Why did only one of my hollyhocks flower?
In the spring, I bought three hollyhocks from a reputable greenhouse and planted them near my deck. They were all the same size, and had a well-developed root system when I planted them. The tag that came with them said that each of them was a perennial.
The one that bloomed was labeled alcea rosea “Mars Magic” Spotlight Series Hollyhock. The other two were labeled alcea rosea “Mars Magic” Spotlight Sunshine Hollyhock” and alcea rosea “Blacknight” Spotlight Series Hollyhock.”
Why did only one of them put out a flowering stalk? Is it possible that these are really biennials (not perennials) that do not flower in the first year? Should I just be patient and wait until next year when, if they are biennials, they might bloom?
You are correct in your speculation that Hollyhocks are biennial and not perennial. Some people consider them perennial because they do tend to come back year after year. However, when they come back after they flower and set seed they do not come back in the same place. What happens is birds move the seeds around and they re-sprout in a new location, and as a biennial, grow a short plant like the two on the right in your garden photo, then go dormant that winter and regrow and flower in the second year. Usually when they come back in a new spot they will not resemble the original parent, often changing colors due to hybridization with the flowers cross pollinating with other hollyhocks.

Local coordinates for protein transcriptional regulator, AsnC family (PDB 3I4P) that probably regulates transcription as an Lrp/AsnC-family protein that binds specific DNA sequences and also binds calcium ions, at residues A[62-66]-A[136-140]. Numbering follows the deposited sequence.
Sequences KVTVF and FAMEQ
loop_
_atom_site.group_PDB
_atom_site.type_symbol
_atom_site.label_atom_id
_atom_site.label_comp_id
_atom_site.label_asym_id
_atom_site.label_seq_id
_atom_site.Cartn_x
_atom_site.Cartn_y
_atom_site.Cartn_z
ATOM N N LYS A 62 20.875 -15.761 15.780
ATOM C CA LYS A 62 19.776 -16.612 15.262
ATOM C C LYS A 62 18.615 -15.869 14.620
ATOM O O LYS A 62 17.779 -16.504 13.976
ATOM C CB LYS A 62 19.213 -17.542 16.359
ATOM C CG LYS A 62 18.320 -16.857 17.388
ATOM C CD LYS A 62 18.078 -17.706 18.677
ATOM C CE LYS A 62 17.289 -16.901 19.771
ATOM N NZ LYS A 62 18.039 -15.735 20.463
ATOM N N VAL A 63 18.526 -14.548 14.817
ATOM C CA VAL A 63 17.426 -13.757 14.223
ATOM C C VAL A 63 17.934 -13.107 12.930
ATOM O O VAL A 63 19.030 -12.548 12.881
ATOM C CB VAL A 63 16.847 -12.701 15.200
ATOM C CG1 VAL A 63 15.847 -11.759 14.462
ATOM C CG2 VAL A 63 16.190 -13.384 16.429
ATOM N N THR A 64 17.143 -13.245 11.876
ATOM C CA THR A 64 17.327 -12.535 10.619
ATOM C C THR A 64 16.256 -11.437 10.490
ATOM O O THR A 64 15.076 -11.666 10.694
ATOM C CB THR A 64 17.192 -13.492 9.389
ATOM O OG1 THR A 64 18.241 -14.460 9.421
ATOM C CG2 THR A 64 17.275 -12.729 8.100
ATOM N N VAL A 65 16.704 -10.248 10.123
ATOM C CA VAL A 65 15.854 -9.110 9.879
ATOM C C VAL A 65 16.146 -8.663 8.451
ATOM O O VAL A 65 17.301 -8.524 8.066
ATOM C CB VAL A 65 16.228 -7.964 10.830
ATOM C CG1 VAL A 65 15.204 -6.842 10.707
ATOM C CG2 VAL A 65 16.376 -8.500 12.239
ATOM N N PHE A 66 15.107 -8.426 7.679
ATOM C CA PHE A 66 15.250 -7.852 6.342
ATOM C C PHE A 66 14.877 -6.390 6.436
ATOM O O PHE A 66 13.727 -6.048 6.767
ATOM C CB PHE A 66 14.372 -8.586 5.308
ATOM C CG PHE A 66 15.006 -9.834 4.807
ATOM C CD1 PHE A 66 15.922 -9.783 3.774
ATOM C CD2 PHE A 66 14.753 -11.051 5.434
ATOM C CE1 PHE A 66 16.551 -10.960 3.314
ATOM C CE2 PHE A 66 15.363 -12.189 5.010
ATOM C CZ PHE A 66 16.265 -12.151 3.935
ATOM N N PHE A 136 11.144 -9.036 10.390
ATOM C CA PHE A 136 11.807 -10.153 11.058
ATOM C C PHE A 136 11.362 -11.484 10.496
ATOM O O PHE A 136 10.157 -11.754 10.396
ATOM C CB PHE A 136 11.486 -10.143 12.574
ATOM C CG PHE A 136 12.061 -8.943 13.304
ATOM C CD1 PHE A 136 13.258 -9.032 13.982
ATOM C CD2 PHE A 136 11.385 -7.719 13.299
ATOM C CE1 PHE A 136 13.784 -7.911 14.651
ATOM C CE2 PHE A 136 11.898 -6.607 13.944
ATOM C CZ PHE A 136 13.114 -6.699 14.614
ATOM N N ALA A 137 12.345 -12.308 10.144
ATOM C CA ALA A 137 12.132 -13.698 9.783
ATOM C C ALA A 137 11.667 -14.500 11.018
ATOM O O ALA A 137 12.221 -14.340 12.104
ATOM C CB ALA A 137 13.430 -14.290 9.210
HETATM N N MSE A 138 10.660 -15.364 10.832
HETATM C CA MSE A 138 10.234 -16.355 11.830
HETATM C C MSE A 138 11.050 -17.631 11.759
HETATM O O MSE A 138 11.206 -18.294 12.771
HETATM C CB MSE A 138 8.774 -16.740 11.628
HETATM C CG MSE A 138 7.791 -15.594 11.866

As to why one flowered and the others did not, it is possible that of the plants you bought only the one that flowered was in its second year. The ones that remained shorter and did not flower were probably in their first year of growth and will flower next year.